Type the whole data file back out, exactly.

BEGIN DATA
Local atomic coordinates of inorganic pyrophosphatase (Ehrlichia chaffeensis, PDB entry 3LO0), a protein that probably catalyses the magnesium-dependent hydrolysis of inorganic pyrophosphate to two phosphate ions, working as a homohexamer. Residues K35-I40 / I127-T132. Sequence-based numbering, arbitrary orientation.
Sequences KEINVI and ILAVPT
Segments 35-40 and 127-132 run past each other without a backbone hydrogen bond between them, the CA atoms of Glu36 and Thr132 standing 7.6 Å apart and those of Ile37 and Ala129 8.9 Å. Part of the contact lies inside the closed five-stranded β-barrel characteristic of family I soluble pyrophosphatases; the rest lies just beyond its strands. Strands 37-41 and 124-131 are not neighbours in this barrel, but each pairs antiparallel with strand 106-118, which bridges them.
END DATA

Local atomic coordinates of inorganic pyrophosphatase (Ehrlichia chaffeensis, PDB entry 3LO0), a protein that probably catalyses the magnesium-dependent hydrolysis of inorganic pyrophosphate to two phosphate ions, working as a homohexamer. Residues K35-I40 / I127-T132. Sequence-based numbering, arbitrary orientation.
Sequences KEINVI and ILAVPT
Segments 35-40 and 127-132 run past each other without a backbone hydrogen bond between them, the CA atoms of Glu36 and Thr132 standing 7.6 Å apart and those of Ile37 and Ala129 8.9 Å. Part of the contact lies inside the closed five-stranded β-barrel characteristic of family I soluble pyrophosphatases; the rest lies just beyond its strands. Strands 37-41 and 124-131 are not neighbours in this barrel, but each pairs antiparallel with strand 106-118, which bridges them.